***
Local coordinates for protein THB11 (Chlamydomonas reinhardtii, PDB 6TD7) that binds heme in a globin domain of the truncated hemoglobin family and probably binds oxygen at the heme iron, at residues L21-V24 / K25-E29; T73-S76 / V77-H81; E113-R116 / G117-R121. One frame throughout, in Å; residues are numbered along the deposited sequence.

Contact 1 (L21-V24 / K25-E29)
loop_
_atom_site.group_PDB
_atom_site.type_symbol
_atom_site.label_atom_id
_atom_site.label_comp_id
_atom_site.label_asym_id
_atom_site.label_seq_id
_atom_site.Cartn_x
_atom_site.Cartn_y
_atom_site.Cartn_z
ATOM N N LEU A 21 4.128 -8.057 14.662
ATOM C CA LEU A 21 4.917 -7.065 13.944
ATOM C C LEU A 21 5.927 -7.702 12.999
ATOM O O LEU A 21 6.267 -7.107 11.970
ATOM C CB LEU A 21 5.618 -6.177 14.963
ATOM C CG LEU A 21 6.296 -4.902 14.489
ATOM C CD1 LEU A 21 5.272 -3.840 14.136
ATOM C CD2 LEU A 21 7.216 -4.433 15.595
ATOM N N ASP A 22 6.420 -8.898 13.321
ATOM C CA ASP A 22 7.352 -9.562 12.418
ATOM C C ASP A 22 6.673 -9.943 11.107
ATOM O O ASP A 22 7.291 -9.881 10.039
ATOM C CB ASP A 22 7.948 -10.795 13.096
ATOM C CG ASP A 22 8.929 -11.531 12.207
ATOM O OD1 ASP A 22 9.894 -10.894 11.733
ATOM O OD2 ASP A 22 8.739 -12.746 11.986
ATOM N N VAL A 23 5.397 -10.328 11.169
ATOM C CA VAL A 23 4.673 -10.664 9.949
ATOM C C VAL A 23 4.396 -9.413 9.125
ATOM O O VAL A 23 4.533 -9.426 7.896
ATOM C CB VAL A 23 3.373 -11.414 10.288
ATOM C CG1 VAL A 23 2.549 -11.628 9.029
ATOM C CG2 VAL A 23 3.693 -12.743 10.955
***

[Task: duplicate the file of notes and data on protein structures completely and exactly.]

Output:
Local coordinates for protein THB11 (Chlamydomonas reinhardtii, PDB 6TD7) that binds heme in a globin domain of the truncated hemoglobin family and probably binds oxygen at the heme iron, at residues L21-V24 / K25-E29; T73-S76 / V77-H81; E113-R116 / G117-R121. One frame throughout, in Å; residues are numbered along the deposited sequence.

Contact 1 (L21-V24 / K25-E29)
loop_
_atom_site.group_PDB
_atom_site.type_symbol
_atom_site.label_atom_id
_atom_site.label_comp_id
_atom_site.label_asym_id
_atom_site.label_seq_id
_atom_site.Cartn_x
_atom_site.Cartn_y
_atom_site.Cartn_z
ATOM N N LEU A 21 4.128 -8.057 14.662
ATOM C CA LEU A 21 4.917 -7.065 13.944
ATOM C C LEU A 21 5.927 -7.702 12.999
ATOM O O LEU A 21 6.267 -7.107 11.970
ATOM C CB LEU A 21 5.618 -6.177 14.963
ATOM C CG LEU A 21 6.296 -4.902 14.489
ATOM C CD1 LEU A 21 5.272 -3.840 14.136
ATOM C CD2 LEU A 21 7.216 -4.433 15.595
ATOM N N ASP A 22 6.420 -8.898 13.321
ATOM C CA ASP A 22 7.352 -9.562 12.418
ATOM C C ASP A 22 6.673 -9.943 11.107
ATOM O O ASP A 22 7.291 -9.881 10.039
ATOM C CB ASP A 22 7.948 -10.795 13.096
ATOM C CG ASP A 22 8.929 -11.531 12.207
ATOM O OD1 ASP A 22 9.894 -10.894 11.733
ATOM O OD2 ASP A 22 8.739 -12.746 11.986
ATOM N N VAL A 23 5.397 -10.328 11.169
ATOM C CA VAL A 23 4.673 -10.664 9.949
ATOM C C VAL A 23 4.396 -9.413 9.125
ATOM O O VAL A 23 4.533 -9.426 7.896
ATOM C CB VAL A 23 3.373 -11.414 10.288
ATOM C CG1 VAL A 23 2.549 -11.628 9.029
ATOM C CG2 VAL A 23 3.693 -12.743 10.955